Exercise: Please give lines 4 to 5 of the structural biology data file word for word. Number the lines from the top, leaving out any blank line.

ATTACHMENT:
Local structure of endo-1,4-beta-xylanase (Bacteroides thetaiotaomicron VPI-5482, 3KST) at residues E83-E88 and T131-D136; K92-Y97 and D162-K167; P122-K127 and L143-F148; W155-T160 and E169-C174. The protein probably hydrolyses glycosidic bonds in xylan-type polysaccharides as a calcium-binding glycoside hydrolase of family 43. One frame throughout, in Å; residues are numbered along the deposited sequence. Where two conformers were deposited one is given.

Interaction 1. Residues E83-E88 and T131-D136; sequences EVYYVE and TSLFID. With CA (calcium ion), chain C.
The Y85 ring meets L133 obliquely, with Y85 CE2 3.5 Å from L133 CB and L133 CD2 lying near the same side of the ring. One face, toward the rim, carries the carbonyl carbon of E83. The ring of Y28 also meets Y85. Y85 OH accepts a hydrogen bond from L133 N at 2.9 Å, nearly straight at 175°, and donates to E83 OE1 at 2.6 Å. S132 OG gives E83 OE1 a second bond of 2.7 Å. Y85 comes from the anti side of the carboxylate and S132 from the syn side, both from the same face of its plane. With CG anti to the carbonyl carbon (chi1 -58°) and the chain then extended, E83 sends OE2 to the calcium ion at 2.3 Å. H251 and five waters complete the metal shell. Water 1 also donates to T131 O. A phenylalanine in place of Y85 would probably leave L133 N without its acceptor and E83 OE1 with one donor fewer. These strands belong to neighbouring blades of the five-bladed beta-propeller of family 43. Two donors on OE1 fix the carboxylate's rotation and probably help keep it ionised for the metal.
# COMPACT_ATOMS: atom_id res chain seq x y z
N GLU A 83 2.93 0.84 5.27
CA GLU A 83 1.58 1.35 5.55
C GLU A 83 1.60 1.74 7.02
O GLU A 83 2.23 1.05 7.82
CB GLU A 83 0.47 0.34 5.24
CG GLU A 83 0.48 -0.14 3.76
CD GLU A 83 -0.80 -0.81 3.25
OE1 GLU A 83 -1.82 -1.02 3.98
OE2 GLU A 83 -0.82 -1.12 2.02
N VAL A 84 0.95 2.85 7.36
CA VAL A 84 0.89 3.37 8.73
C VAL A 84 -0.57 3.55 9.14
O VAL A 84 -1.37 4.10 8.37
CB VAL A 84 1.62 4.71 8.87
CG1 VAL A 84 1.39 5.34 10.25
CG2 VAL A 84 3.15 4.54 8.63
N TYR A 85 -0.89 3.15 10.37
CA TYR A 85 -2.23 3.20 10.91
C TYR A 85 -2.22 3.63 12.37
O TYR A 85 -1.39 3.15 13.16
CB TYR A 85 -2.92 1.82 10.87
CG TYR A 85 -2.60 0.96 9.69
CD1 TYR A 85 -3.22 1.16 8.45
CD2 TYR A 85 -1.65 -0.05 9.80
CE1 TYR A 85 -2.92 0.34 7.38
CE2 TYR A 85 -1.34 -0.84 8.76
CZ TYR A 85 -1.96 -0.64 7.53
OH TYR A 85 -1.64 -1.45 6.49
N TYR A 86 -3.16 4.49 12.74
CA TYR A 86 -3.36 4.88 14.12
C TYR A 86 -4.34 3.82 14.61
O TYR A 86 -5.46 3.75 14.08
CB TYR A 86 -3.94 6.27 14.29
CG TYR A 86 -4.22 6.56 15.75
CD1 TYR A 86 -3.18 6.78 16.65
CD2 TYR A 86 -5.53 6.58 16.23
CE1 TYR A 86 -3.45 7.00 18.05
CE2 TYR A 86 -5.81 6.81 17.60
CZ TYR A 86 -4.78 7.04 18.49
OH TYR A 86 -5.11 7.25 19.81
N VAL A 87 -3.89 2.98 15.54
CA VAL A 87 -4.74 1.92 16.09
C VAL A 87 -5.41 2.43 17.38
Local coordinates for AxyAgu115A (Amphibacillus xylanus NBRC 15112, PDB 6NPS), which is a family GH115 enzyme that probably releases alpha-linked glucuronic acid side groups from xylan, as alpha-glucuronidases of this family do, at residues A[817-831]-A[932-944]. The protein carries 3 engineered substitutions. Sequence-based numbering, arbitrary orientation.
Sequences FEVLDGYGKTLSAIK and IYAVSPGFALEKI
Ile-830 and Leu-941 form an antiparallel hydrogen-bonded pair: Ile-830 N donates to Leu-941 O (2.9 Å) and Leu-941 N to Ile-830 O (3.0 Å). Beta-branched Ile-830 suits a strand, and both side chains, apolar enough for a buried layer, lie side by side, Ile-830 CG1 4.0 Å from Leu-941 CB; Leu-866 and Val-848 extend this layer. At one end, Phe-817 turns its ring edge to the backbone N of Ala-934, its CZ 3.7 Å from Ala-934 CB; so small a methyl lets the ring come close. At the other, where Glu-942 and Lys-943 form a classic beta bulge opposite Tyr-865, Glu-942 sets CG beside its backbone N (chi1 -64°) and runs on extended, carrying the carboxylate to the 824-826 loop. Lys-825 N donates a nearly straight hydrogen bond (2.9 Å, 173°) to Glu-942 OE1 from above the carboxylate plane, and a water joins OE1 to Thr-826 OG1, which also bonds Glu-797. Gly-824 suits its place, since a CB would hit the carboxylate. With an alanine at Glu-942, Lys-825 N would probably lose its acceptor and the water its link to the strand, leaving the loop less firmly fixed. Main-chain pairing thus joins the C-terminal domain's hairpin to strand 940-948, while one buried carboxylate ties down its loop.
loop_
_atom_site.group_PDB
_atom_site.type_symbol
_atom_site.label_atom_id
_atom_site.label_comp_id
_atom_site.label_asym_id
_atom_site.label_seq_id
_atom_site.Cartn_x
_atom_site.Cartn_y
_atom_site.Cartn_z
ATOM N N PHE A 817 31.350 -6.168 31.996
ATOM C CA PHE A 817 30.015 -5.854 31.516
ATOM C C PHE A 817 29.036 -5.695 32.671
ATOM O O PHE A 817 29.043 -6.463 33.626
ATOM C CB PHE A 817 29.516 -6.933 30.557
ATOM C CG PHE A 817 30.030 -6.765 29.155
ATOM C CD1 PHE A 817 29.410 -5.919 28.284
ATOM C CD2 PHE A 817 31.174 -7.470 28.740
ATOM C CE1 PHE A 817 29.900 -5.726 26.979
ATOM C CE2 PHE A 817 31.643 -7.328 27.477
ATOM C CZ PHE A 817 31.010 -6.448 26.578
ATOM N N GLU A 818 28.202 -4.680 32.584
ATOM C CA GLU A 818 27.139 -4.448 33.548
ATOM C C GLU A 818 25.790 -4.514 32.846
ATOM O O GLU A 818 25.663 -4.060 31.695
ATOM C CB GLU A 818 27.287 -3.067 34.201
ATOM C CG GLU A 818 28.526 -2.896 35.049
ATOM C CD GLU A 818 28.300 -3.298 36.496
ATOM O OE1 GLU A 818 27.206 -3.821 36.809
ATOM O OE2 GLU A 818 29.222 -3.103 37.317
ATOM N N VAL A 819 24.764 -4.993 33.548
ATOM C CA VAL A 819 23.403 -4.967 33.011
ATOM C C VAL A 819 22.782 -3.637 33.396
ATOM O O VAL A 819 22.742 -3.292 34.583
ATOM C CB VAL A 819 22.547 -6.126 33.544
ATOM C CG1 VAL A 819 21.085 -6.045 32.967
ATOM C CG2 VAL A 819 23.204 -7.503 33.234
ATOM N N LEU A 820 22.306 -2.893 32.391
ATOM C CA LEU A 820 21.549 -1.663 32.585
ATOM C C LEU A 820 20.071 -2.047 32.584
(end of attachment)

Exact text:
# COMPACT_ATOMS: atom_id res chain seq x y z
N GLU A 83 2.93 0.84 5.27